22. 08. 2023.
Forensic analysis of MITRE ATT&CK Techniques 2 - Execution
In the previous blog Forensic analysis of MITRE ATT&CK Techniques - PART 1 the first phase of the adversary was explained. In that phase the adversary achieved his goal by obtaining and abusing the credentials of existing local account to gain initial access to the system. Looking at the MITRE ATT&CK framework, the next goal of the adversary is to run malicious code on the system.
PART 2 - Execution
In this phase of the attack, the adversary uses various techniques to run malicious code on a local or remote system. Techniques that run malicious code are often paired with techniques from all other tactics to achieve broader goals, like exploring a network or stealing data. Adversaries often rely on the ability to execute code, especially on non-cloud-based applications, such as employee workstations and servers.
Figure 1. Execution Techniques
This example will show two techniques, T1059 Command and Scripting Interpreter, Sub-technique T1059.001 PowerShell in which an adversary uses PowerShell to download an executable file from the Internet and run it from the disk, and T1053 Scheduled Task/Job, Sub-technique T1053.005 Scheduled Task in which an adversary abuse the Windows Task Scheduler to execute malicious code.
1) Sub-technique T1059.001 PowerShell
Adversaries may abuse PowerShell commands and scripts to perform several actions, including discovery of information and execution of code. Examples include the Start-Process cmdlet which can be used to run an executable and the Invoke-Command cmdlet which runs a command locally or on a remote computer. PowerShell may also be used to download and run executables from the Internet, which can be executed from the disk or in memory without touching disk.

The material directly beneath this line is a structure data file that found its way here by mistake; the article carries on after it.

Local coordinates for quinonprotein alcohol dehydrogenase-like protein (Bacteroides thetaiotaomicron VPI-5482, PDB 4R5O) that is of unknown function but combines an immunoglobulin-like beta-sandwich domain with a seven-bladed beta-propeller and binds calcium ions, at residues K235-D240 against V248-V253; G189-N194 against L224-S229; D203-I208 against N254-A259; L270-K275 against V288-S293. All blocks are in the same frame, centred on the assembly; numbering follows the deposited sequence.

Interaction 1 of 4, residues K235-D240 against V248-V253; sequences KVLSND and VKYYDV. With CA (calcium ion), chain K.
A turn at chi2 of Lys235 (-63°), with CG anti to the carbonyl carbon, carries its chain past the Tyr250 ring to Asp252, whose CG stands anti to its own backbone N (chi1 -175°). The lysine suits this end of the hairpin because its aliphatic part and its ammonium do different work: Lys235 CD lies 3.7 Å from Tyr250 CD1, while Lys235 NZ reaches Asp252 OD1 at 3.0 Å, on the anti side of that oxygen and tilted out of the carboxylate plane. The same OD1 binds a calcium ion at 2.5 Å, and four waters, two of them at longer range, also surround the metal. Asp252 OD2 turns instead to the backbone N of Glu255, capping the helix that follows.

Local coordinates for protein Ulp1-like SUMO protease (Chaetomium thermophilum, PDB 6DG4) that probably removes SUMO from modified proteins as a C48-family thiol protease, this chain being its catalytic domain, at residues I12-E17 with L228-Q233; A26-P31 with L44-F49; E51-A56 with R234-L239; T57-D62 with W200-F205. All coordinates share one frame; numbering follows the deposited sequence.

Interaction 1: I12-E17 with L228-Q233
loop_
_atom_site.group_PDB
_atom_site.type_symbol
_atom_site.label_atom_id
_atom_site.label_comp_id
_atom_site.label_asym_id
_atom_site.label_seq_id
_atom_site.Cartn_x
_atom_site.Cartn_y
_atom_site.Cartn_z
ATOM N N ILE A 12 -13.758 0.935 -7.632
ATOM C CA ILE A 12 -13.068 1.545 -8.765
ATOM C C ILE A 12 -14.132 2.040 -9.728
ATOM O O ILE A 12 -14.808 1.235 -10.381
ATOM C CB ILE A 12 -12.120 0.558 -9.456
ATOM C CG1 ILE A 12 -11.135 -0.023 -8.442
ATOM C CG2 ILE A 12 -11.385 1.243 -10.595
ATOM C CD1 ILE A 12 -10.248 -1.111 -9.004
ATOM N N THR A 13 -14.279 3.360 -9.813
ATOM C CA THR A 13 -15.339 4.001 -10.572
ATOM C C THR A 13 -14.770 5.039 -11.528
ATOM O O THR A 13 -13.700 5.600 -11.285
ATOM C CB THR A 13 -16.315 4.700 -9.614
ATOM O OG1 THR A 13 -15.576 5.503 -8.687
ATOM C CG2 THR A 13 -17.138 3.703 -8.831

In the picture below we can see the evidence of PowerShell execution. The adversary executed an obfuscated PowerShell command.
Figure 2. Obfuscated PowerShell command
An adversary typically uses obfuscation commands to conceal command and control communication, to evade detection by a signature-based solution or to obfuscate strings within the malicious binary, evading detection via static analysis.
The next step in analysis is to make PowerShell command readable. To do that, we need to de-obfuscate that PowerShell command. There is a various tool for that, but the great online tool is CyberChef
When the obfuscated text was copied into CyberChef and the From Base64 data format was selected, the result is as follows:
Figure 3. De-obfuscated PowerShell command
Additionally, Remove null bytes can be selected to make it more readable.
Figure 4. De-obfuscated PowerShell command – Remove null bytes
From the command above, we can see that the adversary used the BITSAdmin command-line tool (Background Intelligent Transfer Service Admin) to download the malicious file 64IBMserver.zip from the remote location to the C:\Windows\ location and that the malicious file was extracted and executed. The malicious file was Ransomware that encrypted the entire server.
Evidence of the file location on the disk and from $MFT
Figure 5. File location on the disk
Figure 6. File creation evidence in the $MFT
2) Sub-technique T1053.005 Scheduled Task
Adversaries may abuse the Windows Task Scheduler to perform task scheduling for initial or recurring execution of malicious code. Tasks can be scheduled on a remote system and adversaries may use task scheduling to execute programs at system startup or on a scheduled basis for persistence.
In the picture below we can see the evidence of Scheduled Task Execution. The adversary created and started a scheduled task to execute the Powershell script.
Figure 7. Scheduled Task execution
The Powershell command was obfuscated.
Figure 8. Obfuscated PowerShell command
After de-obfuscate that PowerShell command with CyberChef, the result is as follows:
Figure 9. De-obfuscated PowerShell command
From the command above, we can see that the adversary downloaded the malicious file flash.exe from the remote location to the C:\Windows\Temp\ location. After that, the file was executed.
Figure 10. Program execution
An adversary managed to run a malicious file on the system. It used Powershell and Windows Task Scheduler to execute malicious code. The part 3 of the blog will cover the Persistence phase and techniques.